Most dramatic was the reaction of the parents to the so-called “Universal Application,” a component of “One Newark” that gave families the right to apply to any school in the city, charter or public. Hawthorne has 340 students, K-8; Sergio reported that, not only did the families refuse to apply to other schools, but parents of 268 children registered them to attend Hawthorne Avenue for next year.
Hawthorne parents have sent letters both to Anderson and charter school leaders, pleading with them not to destroy their school. They have received no answer, not even from Ryan Hill, the director of TEAM Academy, an articulate educator who portrays himself as sympathetic to the plight of neighborhood schools. Obviously, there is too much at stake here for the TEAM/KIPP brand for sympathy to get in the way of greed.
Yet how popular will charters be if Anderson gets her way? Right now, they appear to be as insensitive as Anderson, their chief patron. Newark parents won’t soon forget.
It’s not exactly accurate that Hawthorne parents received no response. While the children were away and the school closed for Easter break, a team of TEAM/KIPP Academy officials and appraisers descended unannounced for a tour of their latest trophy from Anderson. School officials have been ordered to strip the school bare—“broom clean”—so it can be turned over to KIPP. KIPP will operate a K-1 school, while Brick operates K-4. Parents in the higher grades simply will have to leave. Go someplace else. Sad.
“Our leaders have led,” Sergio said. “Our teachers have taught. Our students have learned. And our parents have participated.”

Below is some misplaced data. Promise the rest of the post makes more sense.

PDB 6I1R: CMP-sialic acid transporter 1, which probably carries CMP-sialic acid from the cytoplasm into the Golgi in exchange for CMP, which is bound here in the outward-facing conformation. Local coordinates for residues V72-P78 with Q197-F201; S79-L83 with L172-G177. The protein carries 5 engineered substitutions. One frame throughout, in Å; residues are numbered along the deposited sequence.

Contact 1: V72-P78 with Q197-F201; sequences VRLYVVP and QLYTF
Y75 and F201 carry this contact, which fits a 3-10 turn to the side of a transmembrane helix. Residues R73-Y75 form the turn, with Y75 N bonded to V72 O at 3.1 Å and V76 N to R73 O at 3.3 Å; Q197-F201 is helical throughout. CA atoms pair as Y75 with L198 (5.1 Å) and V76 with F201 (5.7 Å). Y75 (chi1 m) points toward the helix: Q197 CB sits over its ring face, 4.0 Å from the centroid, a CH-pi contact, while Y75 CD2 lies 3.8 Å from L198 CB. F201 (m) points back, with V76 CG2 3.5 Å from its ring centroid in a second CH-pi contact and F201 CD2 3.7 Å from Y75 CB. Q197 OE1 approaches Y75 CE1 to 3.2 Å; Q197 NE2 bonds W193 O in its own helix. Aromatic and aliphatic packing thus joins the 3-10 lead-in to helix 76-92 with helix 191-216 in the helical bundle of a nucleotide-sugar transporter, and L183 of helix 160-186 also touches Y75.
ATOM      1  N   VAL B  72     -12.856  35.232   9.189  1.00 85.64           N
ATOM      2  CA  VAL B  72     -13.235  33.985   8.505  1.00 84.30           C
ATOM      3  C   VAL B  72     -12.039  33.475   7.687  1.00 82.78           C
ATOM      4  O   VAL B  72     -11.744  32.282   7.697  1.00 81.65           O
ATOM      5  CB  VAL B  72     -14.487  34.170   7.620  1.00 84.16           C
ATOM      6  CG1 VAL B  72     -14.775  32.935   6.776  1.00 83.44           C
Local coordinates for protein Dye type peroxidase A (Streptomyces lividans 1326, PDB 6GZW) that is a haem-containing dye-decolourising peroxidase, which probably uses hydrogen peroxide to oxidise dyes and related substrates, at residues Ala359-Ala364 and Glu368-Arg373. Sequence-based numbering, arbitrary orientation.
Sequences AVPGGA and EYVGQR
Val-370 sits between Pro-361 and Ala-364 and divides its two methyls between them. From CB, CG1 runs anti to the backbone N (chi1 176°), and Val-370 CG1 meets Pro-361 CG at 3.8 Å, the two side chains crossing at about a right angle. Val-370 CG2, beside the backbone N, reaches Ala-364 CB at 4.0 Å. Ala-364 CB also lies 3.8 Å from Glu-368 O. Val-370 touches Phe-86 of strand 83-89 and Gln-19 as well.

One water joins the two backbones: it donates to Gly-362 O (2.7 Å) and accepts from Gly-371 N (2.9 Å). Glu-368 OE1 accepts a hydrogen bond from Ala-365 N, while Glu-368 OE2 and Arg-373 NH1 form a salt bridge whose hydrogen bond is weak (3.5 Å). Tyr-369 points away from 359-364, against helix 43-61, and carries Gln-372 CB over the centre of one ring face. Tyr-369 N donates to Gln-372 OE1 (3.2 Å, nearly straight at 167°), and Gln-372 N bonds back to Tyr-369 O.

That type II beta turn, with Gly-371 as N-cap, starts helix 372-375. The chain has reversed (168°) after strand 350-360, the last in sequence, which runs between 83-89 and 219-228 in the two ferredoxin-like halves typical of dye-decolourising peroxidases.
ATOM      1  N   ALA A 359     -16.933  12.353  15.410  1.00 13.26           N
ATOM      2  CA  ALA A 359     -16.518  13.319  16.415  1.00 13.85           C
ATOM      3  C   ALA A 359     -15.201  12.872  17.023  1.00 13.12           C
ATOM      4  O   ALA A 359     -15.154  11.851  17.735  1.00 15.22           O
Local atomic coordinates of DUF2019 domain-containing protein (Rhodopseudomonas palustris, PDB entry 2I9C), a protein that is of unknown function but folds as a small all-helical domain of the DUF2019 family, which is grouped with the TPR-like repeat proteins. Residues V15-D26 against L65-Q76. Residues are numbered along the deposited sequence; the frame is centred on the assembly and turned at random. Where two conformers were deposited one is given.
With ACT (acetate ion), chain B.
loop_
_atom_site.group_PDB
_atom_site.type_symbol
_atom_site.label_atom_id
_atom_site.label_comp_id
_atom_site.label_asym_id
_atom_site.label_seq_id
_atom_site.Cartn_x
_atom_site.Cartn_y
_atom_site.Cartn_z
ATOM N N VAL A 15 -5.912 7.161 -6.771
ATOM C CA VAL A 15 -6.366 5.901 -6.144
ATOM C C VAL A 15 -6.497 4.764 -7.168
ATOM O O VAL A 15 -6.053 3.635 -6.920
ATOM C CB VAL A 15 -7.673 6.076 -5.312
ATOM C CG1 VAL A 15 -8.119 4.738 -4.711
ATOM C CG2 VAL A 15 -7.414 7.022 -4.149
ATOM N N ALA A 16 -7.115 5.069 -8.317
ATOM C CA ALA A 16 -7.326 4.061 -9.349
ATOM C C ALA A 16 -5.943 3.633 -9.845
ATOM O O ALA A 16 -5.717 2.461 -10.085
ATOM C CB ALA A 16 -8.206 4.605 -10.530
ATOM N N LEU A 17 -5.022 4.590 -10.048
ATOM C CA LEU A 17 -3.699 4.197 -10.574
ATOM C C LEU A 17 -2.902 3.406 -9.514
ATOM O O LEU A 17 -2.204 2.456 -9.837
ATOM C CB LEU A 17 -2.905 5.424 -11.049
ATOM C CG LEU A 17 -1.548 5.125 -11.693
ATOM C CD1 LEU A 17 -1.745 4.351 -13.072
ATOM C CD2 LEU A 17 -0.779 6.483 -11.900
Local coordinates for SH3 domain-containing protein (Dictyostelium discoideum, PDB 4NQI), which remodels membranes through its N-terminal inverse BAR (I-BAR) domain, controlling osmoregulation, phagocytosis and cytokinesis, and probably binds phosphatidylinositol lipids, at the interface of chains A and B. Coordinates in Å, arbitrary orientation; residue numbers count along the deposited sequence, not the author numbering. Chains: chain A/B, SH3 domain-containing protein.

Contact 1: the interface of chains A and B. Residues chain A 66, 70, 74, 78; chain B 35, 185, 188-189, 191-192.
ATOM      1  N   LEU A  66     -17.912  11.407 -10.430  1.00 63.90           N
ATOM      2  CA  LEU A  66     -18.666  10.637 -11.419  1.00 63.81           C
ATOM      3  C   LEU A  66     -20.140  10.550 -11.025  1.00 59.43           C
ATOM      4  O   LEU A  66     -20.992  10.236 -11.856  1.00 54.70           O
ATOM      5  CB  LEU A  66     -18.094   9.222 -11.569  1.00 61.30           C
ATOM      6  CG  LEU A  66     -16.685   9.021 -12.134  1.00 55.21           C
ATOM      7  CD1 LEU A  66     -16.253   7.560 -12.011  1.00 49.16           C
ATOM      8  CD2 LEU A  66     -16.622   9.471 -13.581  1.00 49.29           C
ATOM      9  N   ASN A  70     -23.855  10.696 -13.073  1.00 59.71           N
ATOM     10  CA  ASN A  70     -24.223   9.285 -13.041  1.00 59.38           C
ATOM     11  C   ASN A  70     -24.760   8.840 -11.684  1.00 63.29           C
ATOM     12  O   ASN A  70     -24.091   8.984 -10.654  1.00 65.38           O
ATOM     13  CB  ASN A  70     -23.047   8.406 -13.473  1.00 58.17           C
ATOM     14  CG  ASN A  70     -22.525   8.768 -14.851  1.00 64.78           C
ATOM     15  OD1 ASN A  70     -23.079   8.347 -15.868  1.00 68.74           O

Sergio’s son Pedro also spoke at the meeting, “Our students,” said the eighth-grader, “finally believe that we can be from an urban area and perform just as well as other schools in Newark and in the state.”
He asked this of Anderson: “Shouldn’t you be proud of us?”
Pedro is only 14. He hasn’t learned yet some hard lessons about greed and politics. Only the governor can remove Anderson, he won’t, and Anderson knows it. It allows her, for example, to ignore a plea from 77 of the city’s religious leaders—including a strong Christie supporter and the former president of the National Council of Churches—to suspend the “catastrophic” plan.
She responded to criticism during a panel discussion at a recent conference in Arizona where she compared critics of her plan to people who might invade an operating room and scream and shout at the surgeon working on a patient. In an almost unbelievably bad attempt at humor, she offered to bring her brothers to Newark as a sort of goon squad to confront her critics. She referred to Newark as “horrible.”
The chances are good—barring the intervention of a new state education commissioner, David Hespe, who held the job before and proved to be reasonable—Anderson will implement her plan, despite delays and a recent admission she has no final plan for transportation and special education.
But Newark will never be the same. Her intransigence has all but guaranteed the election May 13 of Ras Baraka, a staunch opponent of her plan. Emotions run high in the city—students have walked out of classes twice and promise more. At last night’s board meeting, one member—Alturrick Kennedy—literally wept because he feared he had failed his constituents by his inability to stop Anderson. He has made videos of just how long it will take for children to walk to their new schools.
“It’s so wrong,” repeated the young man, choking back tears. “It’s so unfair.”
But crying for Newark will do no good to those who have no hearts. This isn’t about right and wrong. This isn’t about fairness. It isn’t even about education.
It’s about money and power and greed.